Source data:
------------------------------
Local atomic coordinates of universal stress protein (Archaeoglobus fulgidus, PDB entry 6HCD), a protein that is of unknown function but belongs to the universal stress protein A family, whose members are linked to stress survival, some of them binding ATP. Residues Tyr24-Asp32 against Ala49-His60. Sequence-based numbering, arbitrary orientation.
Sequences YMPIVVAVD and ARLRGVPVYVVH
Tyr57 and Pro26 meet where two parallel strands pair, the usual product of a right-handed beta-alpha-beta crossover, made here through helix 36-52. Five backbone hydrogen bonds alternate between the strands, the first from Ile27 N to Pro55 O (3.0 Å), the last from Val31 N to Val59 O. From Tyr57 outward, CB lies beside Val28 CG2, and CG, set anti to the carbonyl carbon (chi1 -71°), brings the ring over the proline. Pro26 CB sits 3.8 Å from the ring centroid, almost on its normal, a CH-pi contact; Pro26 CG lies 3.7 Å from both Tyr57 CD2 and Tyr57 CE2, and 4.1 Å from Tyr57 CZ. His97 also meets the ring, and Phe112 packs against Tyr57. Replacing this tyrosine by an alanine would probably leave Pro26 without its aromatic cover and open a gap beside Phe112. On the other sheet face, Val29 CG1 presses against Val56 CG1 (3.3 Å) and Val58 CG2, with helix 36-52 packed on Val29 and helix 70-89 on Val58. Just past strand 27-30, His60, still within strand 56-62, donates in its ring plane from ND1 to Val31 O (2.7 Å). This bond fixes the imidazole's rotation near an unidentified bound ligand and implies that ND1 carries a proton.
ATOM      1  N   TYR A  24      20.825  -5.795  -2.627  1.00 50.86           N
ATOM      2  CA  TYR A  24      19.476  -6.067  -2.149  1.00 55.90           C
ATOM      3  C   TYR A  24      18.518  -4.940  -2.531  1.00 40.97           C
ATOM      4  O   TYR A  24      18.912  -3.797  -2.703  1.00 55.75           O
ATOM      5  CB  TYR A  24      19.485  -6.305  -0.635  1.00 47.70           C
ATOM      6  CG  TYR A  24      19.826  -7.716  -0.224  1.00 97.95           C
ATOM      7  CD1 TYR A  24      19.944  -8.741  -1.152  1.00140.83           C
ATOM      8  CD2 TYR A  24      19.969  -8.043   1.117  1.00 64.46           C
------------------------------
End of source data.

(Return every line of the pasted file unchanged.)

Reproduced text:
Local atomic coordinates of universal stress protein (Archaeoglobus fulgidus, PDB entry 6HCD), a protein that is of unknown function but belongs to the universal stress protein A family, whose members are linked to stress survival, some of them binding ATP. Residues Tyr24-Asp32 against Ala49-His60. Sequence-based numbering, arbitrary orientation.
Sequences YMPIVVAVD and ARLRGVPVYVVH
Tyr57 and Pro26 meet where two parallel strands pair, the usual product of a right-handed beta-alpha-beta crossover, made here through helix 36-52. Five backbone hydrogen bonds alternate between the strands, the first from Ile27 N to Pro55 O (3.0 Å), the last from Val31 N to Val59 O. From Tyr57 outward, CB lies beside Val28 CG2, and CG, set anti to the carbonyl carbon (chi1 -71°), brings the ring over the proline. Pro26 CB sits 3.8 Å from the ring centroid, almost on its normal, a CH-pi contact; Pro26 CG lies 3.7 Å from both Tyr57 CD2 and Tyr57 CE2, and 4.1 Å from Tyr57 CZ. His97 also meets the ring, and Phe112 packs against Tyr57. Replacing this tyrosine by an alanine would probably leave Pro26 without its aromatic cover and open a gap beside Phe112. On the other sheet face, Val29 CG1 presses against Val56 CG1 (3.3 Å) and Val58 CG2, with helix 36-52 packed on Val29 and helix 70-89 on Val58. Just past strand 27-30, His60, still within strand 56-62, donates in its ring plane from ND1 to Val31 O (2.7 Å). This bond fixes the imidazole's rotation near an unidentified bound ligand and implies that ND1 carries a proton.
ATOM      1  N   TYR A  24      20.825  -5.795  -2.627  1.00 50.86           N
ATOM      2  CA  TYR A  24      19.476  -6.067  -2.149  1.00 55.90           C
ATOM      3  C   TYR A  24      18.518  -4.940  -2.531  1.00 40.97           C
ATOM      4  O   TYR A  24      18.912  -3.797  -2.703  1.00 55.75           O
ATOM      5  CB  TYR A  24      19.485  -6.305  -0.635  1.00 47.70           C
ATOM      6  CG  TYR A  24      19.826  -7.716  -0.224  1.00 97.95           C
ATOM      7  CD1 TYR A  24      19.944  -8.741  -1.152  1.00140.83           C
ATOM      8  CD2 TYR A  24      19.969  -8.043   1.117  1.00 64.46           C